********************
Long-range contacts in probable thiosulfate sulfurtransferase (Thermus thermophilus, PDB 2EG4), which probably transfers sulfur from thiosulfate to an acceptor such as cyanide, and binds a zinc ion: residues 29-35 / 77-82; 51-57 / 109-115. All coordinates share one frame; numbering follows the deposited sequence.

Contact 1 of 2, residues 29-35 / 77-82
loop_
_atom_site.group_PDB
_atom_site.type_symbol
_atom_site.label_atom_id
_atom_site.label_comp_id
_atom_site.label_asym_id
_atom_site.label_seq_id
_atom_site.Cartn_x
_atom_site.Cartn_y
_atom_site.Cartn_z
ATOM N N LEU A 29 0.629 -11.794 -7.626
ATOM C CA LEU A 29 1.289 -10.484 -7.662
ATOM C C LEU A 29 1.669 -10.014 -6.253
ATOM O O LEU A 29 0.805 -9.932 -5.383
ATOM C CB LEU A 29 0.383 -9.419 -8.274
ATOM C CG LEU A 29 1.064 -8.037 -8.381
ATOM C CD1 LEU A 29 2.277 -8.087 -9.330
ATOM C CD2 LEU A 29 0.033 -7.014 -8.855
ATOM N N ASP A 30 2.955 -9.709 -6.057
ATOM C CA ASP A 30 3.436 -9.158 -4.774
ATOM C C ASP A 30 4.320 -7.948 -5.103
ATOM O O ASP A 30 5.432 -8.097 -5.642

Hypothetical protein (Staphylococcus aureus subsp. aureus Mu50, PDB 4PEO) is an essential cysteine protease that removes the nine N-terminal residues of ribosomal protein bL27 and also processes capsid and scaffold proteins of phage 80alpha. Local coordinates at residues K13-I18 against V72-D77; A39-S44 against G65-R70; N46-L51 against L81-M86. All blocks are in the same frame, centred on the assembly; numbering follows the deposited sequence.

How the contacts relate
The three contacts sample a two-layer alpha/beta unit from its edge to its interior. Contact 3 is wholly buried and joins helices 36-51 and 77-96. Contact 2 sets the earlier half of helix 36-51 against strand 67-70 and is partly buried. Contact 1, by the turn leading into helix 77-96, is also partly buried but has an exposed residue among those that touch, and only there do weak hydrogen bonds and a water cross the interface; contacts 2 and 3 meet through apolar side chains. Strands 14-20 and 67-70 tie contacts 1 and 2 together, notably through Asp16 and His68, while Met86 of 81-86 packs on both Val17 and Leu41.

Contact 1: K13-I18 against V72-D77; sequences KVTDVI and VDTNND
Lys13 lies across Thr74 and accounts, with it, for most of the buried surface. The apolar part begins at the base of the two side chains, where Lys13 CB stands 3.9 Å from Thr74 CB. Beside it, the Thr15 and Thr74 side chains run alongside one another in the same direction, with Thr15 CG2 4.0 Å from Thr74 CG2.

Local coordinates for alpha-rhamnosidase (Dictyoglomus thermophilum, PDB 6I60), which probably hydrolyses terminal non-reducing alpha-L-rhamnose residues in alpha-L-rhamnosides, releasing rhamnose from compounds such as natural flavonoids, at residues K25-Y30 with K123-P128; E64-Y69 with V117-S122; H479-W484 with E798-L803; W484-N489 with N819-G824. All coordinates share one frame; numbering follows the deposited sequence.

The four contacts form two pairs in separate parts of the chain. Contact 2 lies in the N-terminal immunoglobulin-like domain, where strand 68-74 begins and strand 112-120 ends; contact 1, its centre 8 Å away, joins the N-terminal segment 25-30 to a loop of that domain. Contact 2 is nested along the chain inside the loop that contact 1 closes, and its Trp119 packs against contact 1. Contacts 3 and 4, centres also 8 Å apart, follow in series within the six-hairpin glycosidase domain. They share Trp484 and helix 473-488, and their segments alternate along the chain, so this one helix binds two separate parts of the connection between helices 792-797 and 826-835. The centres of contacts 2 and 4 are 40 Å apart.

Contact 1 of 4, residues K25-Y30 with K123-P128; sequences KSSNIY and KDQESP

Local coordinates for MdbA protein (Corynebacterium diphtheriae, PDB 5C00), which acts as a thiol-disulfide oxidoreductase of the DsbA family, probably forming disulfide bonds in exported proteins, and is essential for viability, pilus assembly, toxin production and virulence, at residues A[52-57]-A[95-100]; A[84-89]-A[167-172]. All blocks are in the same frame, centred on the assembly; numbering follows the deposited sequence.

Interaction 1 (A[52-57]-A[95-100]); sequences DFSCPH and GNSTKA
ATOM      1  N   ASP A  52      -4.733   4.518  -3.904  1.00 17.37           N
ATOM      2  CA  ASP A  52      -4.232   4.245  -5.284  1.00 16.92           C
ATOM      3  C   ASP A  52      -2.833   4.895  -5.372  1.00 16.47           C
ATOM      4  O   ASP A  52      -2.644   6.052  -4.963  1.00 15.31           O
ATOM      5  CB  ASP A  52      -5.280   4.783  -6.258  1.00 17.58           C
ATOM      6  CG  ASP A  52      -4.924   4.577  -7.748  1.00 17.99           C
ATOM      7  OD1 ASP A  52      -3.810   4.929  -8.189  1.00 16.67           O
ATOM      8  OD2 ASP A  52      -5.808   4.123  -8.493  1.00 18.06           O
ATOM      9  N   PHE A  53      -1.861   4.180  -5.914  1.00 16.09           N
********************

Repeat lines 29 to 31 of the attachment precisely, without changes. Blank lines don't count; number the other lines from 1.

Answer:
Lys13 lies across Thr74 and accounts, with it, for most of the buried surface. The apolar part begins at the base of the two side chains, where Lys13 CB stands 3.9 Å from Thr74 CB. Beside it, the Thr15 and Thr74 side chains run alongside one another in the same direction, with Thr15 CG2 4.0 Å from Thr74 CG2.

Local coordinates for alpha-rhamnosidase (Dictyoglomus thermophilum, PDB 6I60), which probably hydrolyses terminal non-reducing alpha-L-rhamnose residues in alpha-L-rhamnosides, releasing rhamnose from compounds such as natural flavonoids, at residues K25-Y30 with K123-P128; E64-Y69 with V117-S122; H479-W484 with E798-L803; W484-N489 with N819-G824. All coordinates share one frame; numbering follows the deposited sequence.

The four contacts form two pairs in separate parts of the chain. Contact 2 lies in the N-terminal immunoglobulin-like domain, where strand 68-74 begins and strand 112-120 ends; contact 1, its centre 8 Å away, joins the N-terminal segment 25-30 to a loop of that domain. Contact 2 is nested along the chain inside the loop that contact 1 closes, and its Trp119 packs against contact 1. Contacts 3 and 4, centres also 8 Å apart, follow in series within the six-hairpin glycosidase domain. They share Trp484 and helix 473-488, and their segments alternate along the chain, so this one helix binds two separate parts of the connection between helices 792-797 and 826-835. The centres of contacts 2 and 4 are 40 Å apart.